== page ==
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Stroke is the fifth leading cause of death among Americans and leaves more adults disabled than any other health complication. The severity of this life-altering event makes it a leading health concern for the residents of Baltimore and Washington DC. Early treatment is vital to survival and recovery following a stroke, so it is important to quickly recognize the symptoms of a stroke when they present.

How to recognize a stroke

As explained by the Johns Hopkins Stroke Center, the following complications may indicate a stroke:

  • Sudden numbness or weakness on one side of the body. This condition, called Hemiparesis, affects the patient’s ability to the left or right side of the body. As explained by the National Stroke Association, the affected side depends on what area of the brain was injured by the stroke. Injury to the left side can cause hemiparesis on the right side of the body. This part of the brain also controls language and the ability to speak, so a patient’s speech may be extremely slurred. Injury to the right side of the brain can cause weakness to the left side of the body, along with behavior deficits.
  • Confusion or misunderstanding.  Cognitive deficits commonly arise with a stroke. Patients may experience confusion, trouble speaking or difficulty understanding their surroundings. This is partially due to memory loss, which can lead to confusion about when events occurred. A decreased attention span, along with increased distractibility can also contribute to the sudden confusion and inability to communicate effectively.
  • Inability to see or vision changes in one or both eyes. These symptoms are more common in strokes affecting the right side of the brain, where damage can affect the visual pathways of the eyes.  Various vision problems may present, including field of vision loss and eye movement problems that keep the eyes from working together.  When this occurs, vision may appear blurred or doubled. Strokes may also prevent the brain from adequately processing images seen by the eyes. To others, it may appear that you are ignoring objects in front of you, but in actuality, your brain cannot interpret what you are seeing.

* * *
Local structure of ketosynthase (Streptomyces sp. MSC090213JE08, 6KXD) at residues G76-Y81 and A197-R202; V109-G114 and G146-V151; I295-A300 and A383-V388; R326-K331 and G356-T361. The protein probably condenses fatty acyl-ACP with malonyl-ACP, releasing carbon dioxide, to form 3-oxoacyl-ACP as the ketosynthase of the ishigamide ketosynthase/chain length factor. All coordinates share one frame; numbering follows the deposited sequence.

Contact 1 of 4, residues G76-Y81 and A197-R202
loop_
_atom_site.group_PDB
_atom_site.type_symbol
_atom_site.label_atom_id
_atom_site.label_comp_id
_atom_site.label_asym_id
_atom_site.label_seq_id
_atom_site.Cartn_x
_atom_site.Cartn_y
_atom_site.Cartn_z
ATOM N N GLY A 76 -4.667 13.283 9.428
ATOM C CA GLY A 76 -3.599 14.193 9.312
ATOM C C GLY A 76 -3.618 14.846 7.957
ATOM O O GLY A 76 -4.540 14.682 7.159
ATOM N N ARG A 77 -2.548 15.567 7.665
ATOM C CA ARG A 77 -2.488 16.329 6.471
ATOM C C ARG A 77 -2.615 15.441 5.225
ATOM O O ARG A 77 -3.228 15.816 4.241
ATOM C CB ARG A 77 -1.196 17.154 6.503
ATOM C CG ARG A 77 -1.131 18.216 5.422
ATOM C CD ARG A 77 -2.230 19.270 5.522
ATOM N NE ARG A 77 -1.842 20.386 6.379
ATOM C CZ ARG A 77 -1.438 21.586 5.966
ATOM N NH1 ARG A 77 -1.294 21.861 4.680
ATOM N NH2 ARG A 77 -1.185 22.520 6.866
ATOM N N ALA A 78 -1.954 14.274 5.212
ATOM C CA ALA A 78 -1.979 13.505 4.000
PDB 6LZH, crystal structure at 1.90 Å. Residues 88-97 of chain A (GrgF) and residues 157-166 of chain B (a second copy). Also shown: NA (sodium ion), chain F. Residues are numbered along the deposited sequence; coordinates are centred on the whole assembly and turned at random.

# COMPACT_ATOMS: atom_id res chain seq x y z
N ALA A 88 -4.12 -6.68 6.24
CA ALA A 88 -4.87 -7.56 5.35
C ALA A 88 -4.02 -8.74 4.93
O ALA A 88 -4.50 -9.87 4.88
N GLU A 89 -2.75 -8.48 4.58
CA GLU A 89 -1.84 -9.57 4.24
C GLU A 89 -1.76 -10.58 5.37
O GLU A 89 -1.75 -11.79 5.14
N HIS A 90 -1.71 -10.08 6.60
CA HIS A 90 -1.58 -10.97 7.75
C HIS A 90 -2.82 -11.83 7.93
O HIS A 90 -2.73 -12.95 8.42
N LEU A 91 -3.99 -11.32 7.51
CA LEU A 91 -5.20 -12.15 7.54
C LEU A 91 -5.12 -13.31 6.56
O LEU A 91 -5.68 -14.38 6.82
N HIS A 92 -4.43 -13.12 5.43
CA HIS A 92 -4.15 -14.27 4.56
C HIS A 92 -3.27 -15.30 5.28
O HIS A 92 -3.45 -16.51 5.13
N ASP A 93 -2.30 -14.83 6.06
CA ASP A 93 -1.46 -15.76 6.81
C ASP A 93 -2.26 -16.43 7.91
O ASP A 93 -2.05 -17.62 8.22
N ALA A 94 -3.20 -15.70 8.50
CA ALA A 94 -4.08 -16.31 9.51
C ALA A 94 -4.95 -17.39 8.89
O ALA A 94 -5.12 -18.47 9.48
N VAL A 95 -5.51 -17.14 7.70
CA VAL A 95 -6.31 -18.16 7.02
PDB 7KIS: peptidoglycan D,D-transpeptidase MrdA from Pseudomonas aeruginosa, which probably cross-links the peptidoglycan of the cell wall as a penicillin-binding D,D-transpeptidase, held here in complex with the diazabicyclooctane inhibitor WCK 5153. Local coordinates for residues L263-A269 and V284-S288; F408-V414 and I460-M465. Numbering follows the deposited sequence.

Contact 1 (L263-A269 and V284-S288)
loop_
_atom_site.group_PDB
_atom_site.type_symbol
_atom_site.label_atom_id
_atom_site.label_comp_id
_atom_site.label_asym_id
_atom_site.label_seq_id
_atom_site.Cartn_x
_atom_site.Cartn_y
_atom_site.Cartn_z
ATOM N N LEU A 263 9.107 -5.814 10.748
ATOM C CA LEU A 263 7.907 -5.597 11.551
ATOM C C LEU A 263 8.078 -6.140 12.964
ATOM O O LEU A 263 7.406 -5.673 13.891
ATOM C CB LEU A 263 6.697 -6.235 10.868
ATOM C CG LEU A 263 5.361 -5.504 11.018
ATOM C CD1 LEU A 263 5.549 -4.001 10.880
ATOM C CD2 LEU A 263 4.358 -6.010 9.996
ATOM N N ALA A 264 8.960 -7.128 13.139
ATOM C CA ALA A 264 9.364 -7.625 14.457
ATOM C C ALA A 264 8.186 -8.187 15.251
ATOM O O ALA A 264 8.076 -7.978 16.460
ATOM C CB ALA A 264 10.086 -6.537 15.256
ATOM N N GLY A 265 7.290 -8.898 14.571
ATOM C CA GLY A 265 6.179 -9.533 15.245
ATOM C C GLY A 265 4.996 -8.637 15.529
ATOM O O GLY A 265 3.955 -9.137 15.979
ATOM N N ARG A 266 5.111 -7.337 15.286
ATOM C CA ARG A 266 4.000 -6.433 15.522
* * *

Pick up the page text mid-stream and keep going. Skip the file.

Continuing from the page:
• Trouble walking, dizziness or loss of balance. Stroke victims often experience extreme dizziness and a loss of balance. According to the American Stroke Association, If the stroke affects the brainstem, it can injure the vestibular nerve, which connects to the central and peripheral systems of the body. The brain uses these systems to keep the body balanced. When they are injured by stroke, the brain can no longer monitor changes in the position of the head in relation to the pull of gravity, causing a loss of balance or feelings of dizziness.
  • Sudden severe headache with no known cause. In circumstances where strokes are caused by bleeding within the brain, such as a leaking aneurism, the brain may swell within the skull and cause a headache. This is also a common symptom in patients who have a blood clot within the brain. A headache often develops in the area of the brain where the bleed or clot has developed. While many people suffer from frequent headaches, a stroke inducing headache is sudden and extremely severe. It may feel different from any headache you have encountered in the past. Do not delay in seeking a medical evaluation of these symptoms.

When medical professionals fail stroke patients, obtain representation from a medical malpractice lawyer in Washington D.C. or Maryland

If you are experiencing any of these symptoms, we urge you to seek medical attention as quickly as possible. It can mean the difference between life and death for you or a loved one. While we hope that every stroke patient will receive excellent medical care, we know that this, unfortunately, is not always the case. If the physician or hospital staff fails to correctly diagnose your symptoms or provide you with timely treatment, contact the Washington DC and Baltimore medical malpractice lawyers of Schochor, Staton, Goldberg, and Cardea, P.A. at 410-234-1000 to discuss your legal remedies.